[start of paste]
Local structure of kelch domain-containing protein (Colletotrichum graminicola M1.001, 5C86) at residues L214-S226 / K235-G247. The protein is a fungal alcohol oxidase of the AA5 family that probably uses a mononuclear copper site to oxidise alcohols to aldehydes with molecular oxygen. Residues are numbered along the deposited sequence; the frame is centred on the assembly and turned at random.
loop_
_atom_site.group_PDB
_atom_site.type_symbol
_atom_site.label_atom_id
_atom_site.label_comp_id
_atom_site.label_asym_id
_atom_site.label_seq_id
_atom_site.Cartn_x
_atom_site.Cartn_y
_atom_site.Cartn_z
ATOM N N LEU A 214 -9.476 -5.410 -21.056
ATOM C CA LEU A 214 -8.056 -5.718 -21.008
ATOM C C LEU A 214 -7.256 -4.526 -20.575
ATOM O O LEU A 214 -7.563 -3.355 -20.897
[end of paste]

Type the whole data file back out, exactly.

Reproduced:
Local structure of kelch domain-containing protein (Colletotrichum graminicola M1.001, 5C86) at residues L214-S226 / K235-G247. The protein is a fungal alcohol oxidase of the AA5 family that probably uses a mononuclear copper site to oxidise alcohols to aldehydes with molecular oxygen. Residues are numbered along the deposited sequence; the frame is centred on the assembly and turned at random.
loop_
_atom_site.group_PDB
_atom_site.type_symbol
_atom_site.label_atom_id
_atom_site.label_comp_id
_atom_site.label_asym_id
_atom_site.label_seq_id
_atom_site.Cartn_x
_atom_site.Cartn_y
_atom_site.Cartn_z
ATOM N N LEU A 214 -9.476 -5.410 -21.056
ATOM C CA LEU A 214 -8.056 -5.718 -21.008
ATOM C C LEU A 214 -7.256 -4.526 -20.575
ATOM O O LEU A 214 -7.563 -3.355 -20.897